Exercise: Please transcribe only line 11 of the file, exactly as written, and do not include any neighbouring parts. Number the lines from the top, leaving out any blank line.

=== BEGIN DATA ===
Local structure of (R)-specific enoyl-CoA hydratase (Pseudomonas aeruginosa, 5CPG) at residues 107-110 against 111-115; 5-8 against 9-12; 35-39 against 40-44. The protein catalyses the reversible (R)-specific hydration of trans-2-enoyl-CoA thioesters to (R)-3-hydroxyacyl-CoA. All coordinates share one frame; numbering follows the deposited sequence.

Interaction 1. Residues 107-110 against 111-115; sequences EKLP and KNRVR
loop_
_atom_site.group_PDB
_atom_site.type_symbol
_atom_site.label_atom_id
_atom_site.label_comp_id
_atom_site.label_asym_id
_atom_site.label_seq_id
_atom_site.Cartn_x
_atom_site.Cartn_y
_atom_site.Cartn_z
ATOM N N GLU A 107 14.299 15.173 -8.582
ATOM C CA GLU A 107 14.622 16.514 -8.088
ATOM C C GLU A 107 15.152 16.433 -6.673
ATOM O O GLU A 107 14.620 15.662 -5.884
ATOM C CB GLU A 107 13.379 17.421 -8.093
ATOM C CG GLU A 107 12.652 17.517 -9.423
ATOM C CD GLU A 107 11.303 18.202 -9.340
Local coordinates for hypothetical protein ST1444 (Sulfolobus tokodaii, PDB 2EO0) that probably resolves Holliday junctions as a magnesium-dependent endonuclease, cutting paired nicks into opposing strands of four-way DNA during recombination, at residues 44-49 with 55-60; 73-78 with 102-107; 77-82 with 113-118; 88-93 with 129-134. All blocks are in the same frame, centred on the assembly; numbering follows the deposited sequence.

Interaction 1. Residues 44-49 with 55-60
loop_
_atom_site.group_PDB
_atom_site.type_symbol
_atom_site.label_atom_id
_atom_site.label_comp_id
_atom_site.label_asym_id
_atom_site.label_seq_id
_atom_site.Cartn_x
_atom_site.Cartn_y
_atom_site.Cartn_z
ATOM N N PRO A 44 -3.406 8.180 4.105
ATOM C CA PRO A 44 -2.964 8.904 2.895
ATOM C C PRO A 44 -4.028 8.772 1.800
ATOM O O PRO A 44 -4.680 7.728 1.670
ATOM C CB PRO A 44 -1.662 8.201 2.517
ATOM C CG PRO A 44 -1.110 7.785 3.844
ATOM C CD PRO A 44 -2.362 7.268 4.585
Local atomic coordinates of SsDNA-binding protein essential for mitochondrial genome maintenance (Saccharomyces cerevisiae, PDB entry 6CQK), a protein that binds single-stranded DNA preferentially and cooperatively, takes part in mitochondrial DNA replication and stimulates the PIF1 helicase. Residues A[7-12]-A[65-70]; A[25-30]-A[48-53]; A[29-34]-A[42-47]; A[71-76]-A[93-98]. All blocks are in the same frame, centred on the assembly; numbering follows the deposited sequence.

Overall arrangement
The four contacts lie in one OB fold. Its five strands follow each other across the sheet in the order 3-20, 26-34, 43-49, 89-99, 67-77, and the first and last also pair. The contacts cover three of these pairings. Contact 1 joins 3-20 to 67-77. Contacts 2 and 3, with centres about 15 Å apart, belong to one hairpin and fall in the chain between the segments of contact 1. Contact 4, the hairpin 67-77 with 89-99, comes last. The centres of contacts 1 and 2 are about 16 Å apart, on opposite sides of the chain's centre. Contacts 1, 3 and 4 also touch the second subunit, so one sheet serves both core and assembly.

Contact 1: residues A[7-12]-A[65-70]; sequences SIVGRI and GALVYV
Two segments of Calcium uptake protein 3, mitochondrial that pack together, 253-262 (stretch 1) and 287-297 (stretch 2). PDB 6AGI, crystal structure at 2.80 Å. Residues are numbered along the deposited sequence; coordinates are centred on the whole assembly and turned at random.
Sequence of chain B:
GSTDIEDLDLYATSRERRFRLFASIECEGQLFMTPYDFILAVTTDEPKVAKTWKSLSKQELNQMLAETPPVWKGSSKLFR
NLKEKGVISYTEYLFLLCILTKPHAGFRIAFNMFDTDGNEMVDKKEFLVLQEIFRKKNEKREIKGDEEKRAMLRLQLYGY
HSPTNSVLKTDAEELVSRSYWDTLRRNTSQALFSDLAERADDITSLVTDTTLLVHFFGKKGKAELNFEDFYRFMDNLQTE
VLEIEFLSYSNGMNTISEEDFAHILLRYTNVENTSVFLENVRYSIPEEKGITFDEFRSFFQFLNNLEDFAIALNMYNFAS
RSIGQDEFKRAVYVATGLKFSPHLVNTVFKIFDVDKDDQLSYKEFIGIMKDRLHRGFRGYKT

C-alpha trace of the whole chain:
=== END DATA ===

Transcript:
_atom_site.Cartn_y